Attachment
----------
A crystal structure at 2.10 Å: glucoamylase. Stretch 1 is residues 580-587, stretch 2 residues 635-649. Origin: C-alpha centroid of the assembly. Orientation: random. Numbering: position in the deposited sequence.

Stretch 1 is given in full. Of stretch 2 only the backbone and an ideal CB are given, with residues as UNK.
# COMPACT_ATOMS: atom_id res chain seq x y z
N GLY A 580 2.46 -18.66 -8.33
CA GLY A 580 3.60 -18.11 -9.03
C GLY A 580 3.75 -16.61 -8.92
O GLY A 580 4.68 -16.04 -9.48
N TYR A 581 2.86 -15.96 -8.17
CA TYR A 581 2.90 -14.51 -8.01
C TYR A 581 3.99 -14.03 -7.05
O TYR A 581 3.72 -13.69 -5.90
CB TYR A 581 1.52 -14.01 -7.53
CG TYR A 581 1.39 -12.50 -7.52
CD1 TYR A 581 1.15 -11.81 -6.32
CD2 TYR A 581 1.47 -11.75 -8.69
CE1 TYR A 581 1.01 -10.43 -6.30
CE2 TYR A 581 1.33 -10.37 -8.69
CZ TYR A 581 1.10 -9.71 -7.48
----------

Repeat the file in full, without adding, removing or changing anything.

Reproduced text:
A crystal structure at 2.10 Å: glucoamylase. Stretch 1 is residues 580-587, stretch 2 residues 635-649. Origin: C-alpha centroid of the assembly. Orientation: random. Numbering: position in the deposited sequence.

Stretch 1 is given in full. Of stretch 2 only the backbone and an ideal CB are given, with residues as UNK.
# COMPACT_ATOMS: atom_id res chain seq x y z
N GLY A 580 2.46 -18.66 -8.33
CA GLY A 580 3.60 -18.11 -9.03
C GLY A 580 3.75 -16.61 -8.92
O GLY A 580 4.68 -16.04 -9.48
N TYR A 581 2.86 -15.96 -8.17
CA TYR A 581 2.90 -14.51 -8.01
C TYR A 581 3.99 -14.03 -7.05
O TYR A 581 3.72 -13.69 -5.90
CB TYR A 581 1.52 -14.01 -7.53
CG TYR A 581 1.39 -12.50 -7.52
CD1 TYR A 581 1.15 -11.81 -6.32
CD2 TYR A 581 1.47 -11.75 -8.69
CE1 TYR A 581 1.01 -10.43 -6.30
CE2 TYR A 581 1.33 -10.37 -8.69
CZ TYR A 581 1.10 -9.71 -7.48